Studies with those living with ME have identified a jeopardized social identity – the sense of failure and disconnection that comes from not being a “producer”—is central to the struggle to manage. As one Canadian in a support group explained many years ago: “I see myself as a different sort of person now and whereas in my life I’d always been, I was always a human doing. And now I’m a human being and that's the only way I can describe it.” Another noted: "You have to find some other way to define yourself that isn’t dependent on your ability to produce."
Why does the term "fatigue" trigger such a negative reaction from others, and one so painful to those with conditions that undermine their ability to work as expected like Richard? Medical anthropologists have been chipping away at this question around ME and similar conditions for years. The consistent finding is what becomes classified as a serious problem in societies reflects “what matters most” within them. And in many places, the ability to work is considered central to being defined as a useful and valued adult. We are expected to be able to hold down jobs and, especially in modern urban life, failure to do so is interpreted as just that: failure. This means that those living with extreme fatigue are not only managing their symptoms, but also the unattainable expectations of others. They are judged through the lens of a powerful stigma that attaches all too easily to what is already an incredibly difficult disease to live with.
The importance of being believed
What does this research into the experience of living with ME suggest for those struggling to manage long COVID? One of the key points that has emerged in studies of ME/CFS is that people living with these “invisible” illnesses need to be believed. This comes first, even before any medical or other support for managing their illnesses.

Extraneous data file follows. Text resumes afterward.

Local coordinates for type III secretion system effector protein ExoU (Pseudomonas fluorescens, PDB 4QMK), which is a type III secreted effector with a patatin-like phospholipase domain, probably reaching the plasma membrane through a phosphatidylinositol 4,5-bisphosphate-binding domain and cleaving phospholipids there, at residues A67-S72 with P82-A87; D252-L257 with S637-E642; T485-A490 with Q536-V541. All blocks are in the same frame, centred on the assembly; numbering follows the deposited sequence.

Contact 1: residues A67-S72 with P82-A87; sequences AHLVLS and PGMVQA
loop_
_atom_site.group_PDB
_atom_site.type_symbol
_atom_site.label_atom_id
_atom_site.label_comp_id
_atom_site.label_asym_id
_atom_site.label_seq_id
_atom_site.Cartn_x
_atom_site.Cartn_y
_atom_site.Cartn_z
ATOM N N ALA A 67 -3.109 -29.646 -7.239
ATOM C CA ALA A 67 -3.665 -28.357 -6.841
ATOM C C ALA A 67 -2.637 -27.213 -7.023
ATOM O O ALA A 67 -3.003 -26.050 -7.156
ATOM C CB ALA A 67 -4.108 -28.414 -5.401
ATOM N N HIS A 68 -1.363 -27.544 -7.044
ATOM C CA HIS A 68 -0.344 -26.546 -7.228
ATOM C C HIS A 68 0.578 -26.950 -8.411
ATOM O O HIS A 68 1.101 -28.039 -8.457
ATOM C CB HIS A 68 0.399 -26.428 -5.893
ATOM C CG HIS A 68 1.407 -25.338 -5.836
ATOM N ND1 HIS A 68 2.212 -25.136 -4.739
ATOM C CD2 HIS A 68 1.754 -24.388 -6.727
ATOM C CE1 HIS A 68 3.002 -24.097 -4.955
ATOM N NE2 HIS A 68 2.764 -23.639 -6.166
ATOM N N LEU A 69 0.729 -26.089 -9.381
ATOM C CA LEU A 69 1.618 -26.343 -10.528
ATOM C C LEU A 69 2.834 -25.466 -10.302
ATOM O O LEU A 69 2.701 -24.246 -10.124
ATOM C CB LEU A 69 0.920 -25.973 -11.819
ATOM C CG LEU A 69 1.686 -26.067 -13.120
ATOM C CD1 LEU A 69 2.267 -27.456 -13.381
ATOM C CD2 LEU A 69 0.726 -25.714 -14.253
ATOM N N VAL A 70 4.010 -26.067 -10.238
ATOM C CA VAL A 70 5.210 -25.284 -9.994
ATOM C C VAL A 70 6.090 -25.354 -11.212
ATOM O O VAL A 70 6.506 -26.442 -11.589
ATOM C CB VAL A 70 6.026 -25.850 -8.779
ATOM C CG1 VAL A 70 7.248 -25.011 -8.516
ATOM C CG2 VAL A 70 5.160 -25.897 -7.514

Online forums appear to be helping, in the sense it is now easier for people to locate and form communities with others who believe them: mostly those living with the same condition. These connections, along with the support of others in their daily lives who “believe them,” have proven vital to those with ME/CFS finding ways to live better.
As medical professionals and friends, families, and employers interact with those diagnosed with the long COVID, these lessons explain the need to treat symptoms as “real." Those with ME/CFS find it no surprise at all that those with post-COVID complications are often finding it hard to be heard and seen. In fact, the term “long COVID” and the push for formal recognition emerged first not from medical experts, but from social media and other online discussions of those feeling ignored and discounted, who were seeking answers about their crushing fatigue.
Callard, F., & Perego, E. (2021). How and why patients made Long Covid. Social science & medicine, 268, 113426.
Clarke, J. N., & James, S. (2003). The radicalized self: the impact on the self of the contested nature of the diagnosis of chronic fatigue syndrome. Social science & medicine, 57(8), 1387-1395.
Davis, H.E., McCorkell, L., Vogel, J.M. et al. 2023. Long COVID: major findings, mechanisms and recommendations. Nat Rev Microbiol 10.1038/s41579-022-00846-2
Roth, P. H., & Gadebusch-Bondio, M. (2022). The contested meaning of “long COVID”–Patients, doctors, and the politics of subjective evidence. Social Science & Medicine, 292, 114619
Yang, L. H., Chen, F. P., Sia, K. J., Lam, J., Lam, K., Ngo, H., ... & Good, B. (2014). “What matters most:” a cultural mechanism moderating structural vulnerability and moral experience of mental illness stigma. Social science & medicine, 103, 84-93.